Some days are cold and bleak. Outside and inside. It’s a bitter cold that quickly chases me away and back into a place of warmth. I don’t want to feel the cold viciously biting at me. And yet there is still color, light and beauty. I appreciate the beauty I can find in the bleakness.
It’s hard, on days when I’m feeling completely defeated and alone, to see or feel anything but the bitter cold and darkness. I dig deep, trying to find some light and warmth. It’s hard to believe there is any beauty within me on these bleak days when the demons inside me, and even some without, try to feed me only darkness. It’s by a small sliver of hope that I cling on and keep searching, keep digging.
A couple of nights ago, during family scripture study, we were talking about miracles. We spoke about how miracles aren’t always big. Sometimes they are little. And they are all around us. Last night, I witnessed one of those miracles.
My nine-year-old wants to play basketball. His autistic brain makes it difficult. It’s not that people on the autism spectrum can’t do sports, but according to Dr. Sean Healy, “Many individuals with autism have lower fitness skills compared to other people. These skills include balance, body coordination, visual-motor control and other mobility skills.” (https://www.autismspeaks.org/expert-opinion/autism-exercise-benefits) This definitely describes my son. He also very easily gets lost in his own head and has a hard time paying attention to what’s going on around him. I want him to be active and fit, so I’ve tried to encourage him to do swimming or track. I’ve told him how good I think he’d be at those things with how tall he is, with his long legs.
He wants to play basketball.
Last night he had what might be his last game of the season on his rec league. This is the third year he has played, and he’s never scored a point. I’m not sure he’s ever even tried to make a basket during a game before. Last night, while he was sitting out, I talked to him about how important it is to try. I pointed out that there were kids who shot the ball, and even though they didn’t make it, they had at least tried.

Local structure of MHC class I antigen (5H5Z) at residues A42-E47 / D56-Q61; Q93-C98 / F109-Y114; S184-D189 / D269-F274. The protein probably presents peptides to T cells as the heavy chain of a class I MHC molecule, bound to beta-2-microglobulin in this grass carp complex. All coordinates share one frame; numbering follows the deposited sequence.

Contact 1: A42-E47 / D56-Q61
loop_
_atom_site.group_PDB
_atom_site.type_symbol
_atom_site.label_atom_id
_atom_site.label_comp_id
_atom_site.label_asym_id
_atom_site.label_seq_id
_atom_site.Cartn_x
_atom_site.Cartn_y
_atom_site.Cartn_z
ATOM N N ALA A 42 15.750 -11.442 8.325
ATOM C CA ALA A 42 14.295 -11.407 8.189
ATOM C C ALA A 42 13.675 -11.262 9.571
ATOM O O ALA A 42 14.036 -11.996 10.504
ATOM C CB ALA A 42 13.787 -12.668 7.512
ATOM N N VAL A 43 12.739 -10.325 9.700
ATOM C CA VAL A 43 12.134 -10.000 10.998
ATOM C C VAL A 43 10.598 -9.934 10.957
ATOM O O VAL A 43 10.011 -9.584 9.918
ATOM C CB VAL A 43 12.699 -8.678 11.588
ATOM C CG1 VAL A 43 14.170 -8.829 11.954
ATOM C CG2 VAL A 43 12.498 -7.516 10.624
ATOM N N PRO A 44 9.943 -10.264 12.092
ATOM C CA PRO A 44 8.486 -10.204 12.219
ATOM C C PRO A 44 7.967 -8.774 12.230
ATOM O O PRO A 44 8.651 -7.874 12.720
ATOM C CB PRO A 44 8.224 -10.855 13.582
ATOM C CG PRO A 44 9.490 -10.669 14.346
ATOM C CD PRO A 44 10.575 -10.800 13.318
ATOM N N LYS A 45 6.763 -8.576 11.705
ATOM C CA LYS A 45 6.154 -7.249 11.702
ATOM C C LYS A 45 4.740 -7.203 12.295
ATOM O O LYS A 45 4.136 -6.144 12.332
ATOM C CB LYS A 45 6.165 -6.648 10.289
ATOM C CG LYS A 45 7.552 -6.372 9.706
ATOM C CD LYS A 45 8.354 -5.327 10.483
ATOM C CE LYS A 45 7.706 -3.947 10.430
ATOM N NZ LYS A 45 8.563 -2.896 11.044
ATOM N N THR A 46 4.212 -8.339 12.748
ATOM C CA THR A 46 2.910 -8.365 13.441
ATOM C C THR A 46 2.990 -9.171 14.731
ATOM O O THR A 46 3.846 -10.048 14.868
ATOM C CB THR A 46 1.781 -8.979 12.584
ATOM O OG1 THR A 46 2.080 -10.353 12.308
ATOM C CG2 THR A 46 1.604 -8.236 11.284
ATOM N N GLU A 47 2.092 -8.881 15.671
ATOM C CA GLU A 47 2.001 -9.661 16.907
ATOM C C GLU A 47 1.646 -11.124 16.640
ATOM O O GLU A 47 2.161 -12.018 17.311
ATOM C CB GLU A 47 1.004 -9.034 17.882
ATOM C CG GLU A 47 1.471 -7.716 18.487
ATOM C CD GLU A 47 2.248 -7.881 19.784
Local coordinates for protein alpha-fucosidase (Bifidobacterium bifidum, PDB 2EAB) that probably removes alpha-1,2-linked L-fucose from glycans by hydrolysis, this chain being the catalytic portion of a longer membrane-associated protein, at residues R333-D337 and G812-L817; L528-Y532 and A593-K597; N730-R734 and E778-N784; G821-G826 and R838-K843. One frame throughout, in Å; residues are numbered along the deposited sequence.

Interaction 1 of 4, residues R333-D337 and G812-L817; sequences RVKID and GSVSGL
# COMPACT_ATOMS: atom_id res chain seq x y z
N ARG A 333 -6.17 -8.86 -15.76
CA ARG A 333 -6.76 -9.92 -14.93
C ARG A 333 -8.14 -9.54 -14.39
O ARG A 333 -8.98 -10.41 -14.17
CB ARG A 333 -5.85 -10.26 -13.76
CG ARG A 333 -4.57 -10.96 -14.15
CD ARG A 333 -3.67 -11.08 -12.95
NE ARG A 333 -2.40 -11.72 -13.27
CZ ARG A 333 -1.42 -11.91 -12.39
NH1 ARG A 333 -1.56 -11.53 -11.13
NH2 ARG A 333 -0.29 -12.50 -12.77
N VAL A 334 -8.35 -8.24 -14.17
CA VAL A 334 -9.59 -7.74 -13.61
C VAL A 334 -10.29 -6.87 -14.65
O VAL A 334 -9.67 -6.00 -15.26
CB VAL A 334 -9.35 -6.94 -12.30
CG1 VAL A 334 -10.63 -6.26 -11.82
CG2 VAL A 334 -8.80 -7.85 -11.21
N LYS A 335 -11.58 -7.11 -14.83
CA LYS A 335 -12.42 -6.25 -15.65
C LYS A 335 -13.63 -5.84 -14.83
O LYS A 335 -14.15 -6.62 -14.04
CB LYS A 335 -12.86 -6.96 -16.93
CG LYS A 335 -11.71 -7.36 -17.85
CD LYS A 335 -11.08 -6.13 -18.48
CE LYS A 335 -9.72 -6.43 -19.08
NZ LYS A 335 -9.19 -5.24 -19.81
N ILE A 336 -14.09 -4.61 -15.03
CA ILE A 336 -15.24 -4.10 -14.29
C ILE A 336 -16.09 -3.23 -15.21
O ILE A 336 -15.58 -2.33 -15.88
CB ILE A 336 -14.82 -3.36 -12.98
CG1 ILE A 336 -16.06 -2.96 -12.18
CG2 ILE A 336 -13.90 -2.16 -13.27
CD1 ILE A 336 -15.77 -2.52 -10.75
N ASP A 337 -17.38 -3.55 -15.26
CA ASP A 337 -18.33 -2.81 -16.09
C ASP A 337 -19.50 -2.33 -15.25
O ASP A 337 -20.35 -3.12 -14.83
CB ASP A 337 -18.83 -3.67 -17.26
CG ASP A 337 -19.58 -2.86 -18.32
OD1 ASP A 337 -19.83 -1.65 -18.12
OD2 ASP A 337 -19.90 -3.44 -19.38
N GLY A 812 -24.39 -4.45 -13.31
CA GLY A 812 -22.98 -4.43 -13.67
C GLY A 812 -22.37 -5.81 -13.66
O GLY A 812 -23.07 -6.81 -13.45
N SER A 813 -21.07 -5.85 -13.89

“Look,” I said, pointing out a kid on his team who had shot the ball several times, but had never made a basket. “Even though he missed it he keeps trying. And look how happy he is! He’s out there having a ton of fun.”
My son decided he wanted to make a basket. He was determined to make one. I told him he had to try. There were a couple of times, after he went back into the game, that he had a great opportunity, under the basket, to make a shot. But he hesitated and got blocked or had the ball stolen from him. I could tell he was becoming agitated and frustrated that he hadn’t made a basket. It was fourth quarter of what might be his final game of the season. Then a miracle happened.
The other team knocked the ball out of bounds. It was our ball on our side of the court. One of my son’s teammates threw the ball into him. And no one went to block him. No one. In fact, it seemed like no one knew what was going on. Everyone was just standing around as if there were no game happening. My ex and I yelled at our son to shoot the ball. Like usual, he hesitated. I was sure someone from the other team was going to come block him or one of his teammates was going to yell to him, which might only fluster him. But nothing happened. Everyone continued to stand around, doing nothing. My son was right under the basket with a wide-open shot. And finally—finally—he shot the ball. And it went in. He made the basket! He got the point!
It was a great night for my son. I consider what happened a miracle because he needed to get that point. He’s beginning to see that some other kids treat him differently because he is “different”. Kids walk away from him, they won’t play with him, they don’t know how to react to him and his autistic behaviors. It’s always been hard, as a mother, to see this, but it used to be easier because he didn’t notice. He got caught up in his own little world so easily that he didn’t notice the way others were treating him. He finally has noticed, and it’s heartbreaking. I do think his basketball team this year has been really great. It is full of good kids who are friendly and mostly understanding of him. But previous years kids wouldn’t pass him the ball or include him. He can look back now and see that. And it hurts him. So the fact that he actually did something good and made that point was so needed. So needed. I do truly consider it a miracle. I do feel like God was watching out for my son and showing him that He is aware of him and his struggles. He is aware and He loves him.